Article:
If you didn’t see the homecoming parade, you’re not the only one. The crowd was anemic for reasons ranging from weather to unawareness. The procession, on the other hand, was as hearty as they come. In tow were 25 student groups displaying, for Cornell, unusual vigor and costume coordination.
If, however, you bleed Big Red and braved the elements (read: 9:30 a.m. on homecoming Saturday) to attend the parade, you will no doubt remember the efforts of the Cornell Democrats and Black Students United. They marched in solidarity with Kenneth Glover, beloved Ujamaa housing director, chanting all the way. The group’s black clothes and red armbands were a bit menacing, a throwback to the 1970s power movement that I fail to understand. Their signs may have overstated their case a bit, but if you read this column regularly you know how I feel about agitation; and plus, that’s what protest signs do! The affair was pointed and civil, if stylized — exactly what you would want out of a protest, even if you disagree with its core message.
On top of all that, I perceived from the group a light, airy spirit of fun that could be seen in its members’ smiles and peppy step. They were enjoying themselves. So couple that spirit with the groups’ apparent decision to operate within the confines of an American Pie school event — and yet not mock it or make a disastrous scene — and we’re looking at a peculiar sort of protest: one far removed from its ancestry here at Cornell. No doubt, had this event been conceived in the time of the “movement,” the Dems and BSU would have burned a bourgeoisie administrator in effigy, on acid, in front of the dean, dancing with pistols … naked. Always naked. Yet, what we saw was peaceable and, for the administration, manageable.
Just four days before the protest, I sat in a philosophy class taught by one of the department’s veterans. After defending a version of objective good and evil, the professor contrasted the passion, even rudeness, of yesteryear’s student-radicals with our own generation’s “docility.” Apparently, when he taught this course in the ’70s, the students put up quite a fight whereas we merely asked him to move a little to the left so that we could see the blackboard.
I will concede that, as a whole, we appear docile in comparison to our campus forefathers. In my time at Cornell I have yet to witness a true eruption of the radical spirit — no line-drawing or physical intimidation, no sit-ins or hostage situations. The SDS, so far as I know, doesn’t get Student Assembly funding (though that may change after the Community Clause). Last year’s mock funeral for the Program Houses and last weekend’s march for Glover sounded as mere echoes of a louder, bolder time.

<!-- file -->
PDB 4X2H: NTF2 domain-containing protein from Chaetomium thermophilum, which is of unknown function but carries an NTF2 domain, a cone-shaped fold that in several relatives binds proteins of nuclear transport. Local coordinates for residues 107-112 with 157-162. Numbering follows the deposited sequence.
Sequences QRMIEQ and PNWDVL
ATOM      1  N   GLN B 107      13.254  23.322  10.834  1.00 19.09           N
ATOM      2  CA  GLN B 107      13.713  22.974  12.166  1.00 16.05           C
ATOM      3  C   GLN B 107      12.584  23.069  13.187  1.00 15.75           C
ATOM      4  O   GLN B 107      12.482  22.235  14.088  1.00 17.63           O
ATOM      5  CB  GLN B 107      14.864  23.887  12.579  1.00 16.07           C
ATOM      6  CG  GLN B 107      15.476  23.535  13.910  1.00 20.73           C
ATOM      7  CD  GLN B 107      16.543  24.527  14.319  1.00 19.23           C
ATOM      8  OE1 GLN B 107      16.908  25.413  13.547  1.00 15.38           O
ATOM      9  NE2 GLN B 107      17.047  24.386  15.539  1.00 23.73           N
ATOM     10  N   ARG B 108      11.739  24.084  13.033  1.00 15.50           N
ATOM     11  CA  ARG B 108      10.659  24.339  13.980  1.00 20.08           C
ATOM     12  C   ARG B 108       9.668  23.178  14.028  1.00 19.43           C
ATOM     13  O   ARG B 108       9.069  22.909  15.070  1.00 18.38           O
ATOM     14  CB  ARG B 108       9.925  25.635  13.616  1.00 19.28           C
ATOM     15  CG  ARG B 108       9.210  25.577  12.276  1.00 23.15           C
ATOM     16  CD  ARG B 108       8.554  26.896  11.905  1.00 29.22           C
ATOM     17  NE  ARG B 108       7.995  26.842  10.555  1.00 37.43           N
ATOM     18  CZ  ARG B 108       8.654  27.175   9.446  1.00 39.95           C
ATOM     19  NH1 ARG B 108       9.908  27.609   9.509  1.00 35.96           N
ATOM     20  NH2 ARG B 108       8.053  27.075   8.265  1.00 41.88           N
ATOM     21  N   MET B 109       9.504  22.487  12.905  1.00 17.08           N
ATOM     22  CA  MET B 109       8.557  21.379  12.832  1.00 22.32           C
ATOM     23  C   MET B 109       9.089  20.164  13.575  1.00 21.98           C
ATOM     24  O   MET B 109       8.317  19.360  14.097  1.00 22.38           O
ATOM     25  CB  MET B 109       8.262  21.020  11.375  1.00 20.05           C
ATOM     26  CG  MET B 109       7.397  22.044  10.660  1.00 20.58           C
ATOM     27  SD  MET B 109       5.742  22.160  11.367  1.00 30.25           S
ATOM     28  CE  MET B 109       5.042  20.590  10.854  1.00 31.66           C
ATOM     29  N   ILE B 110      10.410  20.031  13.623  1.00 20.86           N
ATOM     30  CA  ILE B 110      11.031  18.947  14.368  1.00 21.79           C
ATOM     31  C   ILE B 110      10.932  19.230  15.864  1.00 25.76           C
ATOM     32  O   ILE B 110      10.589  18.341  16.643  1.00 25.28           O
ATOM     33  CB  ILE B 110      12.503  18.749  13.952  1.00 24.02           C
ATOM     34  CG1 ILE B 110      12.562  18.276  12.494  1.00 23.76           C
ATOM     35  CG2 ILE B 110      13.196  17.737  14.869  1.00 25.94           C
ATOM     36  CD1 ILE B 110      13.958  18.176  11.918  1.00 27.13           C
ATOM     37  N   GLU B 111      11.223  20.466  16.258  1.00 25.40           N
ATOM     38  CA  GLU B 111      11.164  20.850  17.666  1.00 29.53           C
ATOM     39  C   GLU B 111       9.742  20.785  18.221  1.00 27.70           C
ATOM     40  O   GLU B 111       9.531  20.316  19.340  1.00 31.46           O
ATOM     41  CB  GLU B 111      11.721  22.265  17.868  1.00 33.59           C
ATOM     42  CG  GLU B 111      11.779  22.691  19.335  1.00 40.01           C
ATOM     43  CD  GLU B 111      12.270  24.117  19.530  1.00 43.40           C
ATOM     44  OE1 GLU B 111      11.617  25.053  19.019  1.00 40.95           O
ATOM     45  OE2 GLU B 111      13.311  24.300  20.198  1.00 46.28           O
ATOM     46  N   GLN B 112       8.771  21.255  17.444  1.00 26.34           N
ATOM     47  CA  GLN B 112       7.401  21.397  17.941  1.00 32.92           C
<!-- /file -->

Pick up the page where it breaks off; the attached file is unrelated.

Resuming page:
So, we’re docile (at least by comparison). But are we radical?
To answer this question I’ll appeal less to the protests that have failed to punctuate my time at Cornell and more to the innermost thoughts of the student body, though not necessarily my own. On the main, do we believe that the earth is becoming dangerously warm and that we can cool it down by “greening our routine”? Do we believe in socialized medicine, ending our foreign wars, nuclear disarmament, outlawing the death penalty, equality of the races and sexes, legalizing marijuana, gay marriage, and the overthrow of many power structures? Yes, yes and yes. In the context of our society, these are extreme views not unlike the ones held by student activists at Cornell 40 years ago. So, where is our radicalism? More to the point, what does it look like? Where is the urge to move and destroy, to protest and to fight the powers that be? Does it sleep?
No, it does not sleep. It waits. Ours is a self-assured radicalism — the heir of one that was not so assured of success, and thus screamed and stomped and popped caffeine pills like so many players on an underdog team before the big game. We know that the realization of our radicalism will come after we graduate from Cornell. You see, our fair University can no longer be seen as the seat of power or the context for struggle. We’ve already won here. We stage a protest within our own homecoming parade and administrators practically cheer! So the modern, self-assured radical sets aside kiddy campus causes to build an impressive GPA and press her business suit. Someday she, the docile student from the back of class, will sit in the seat of power, finally ready to erupt.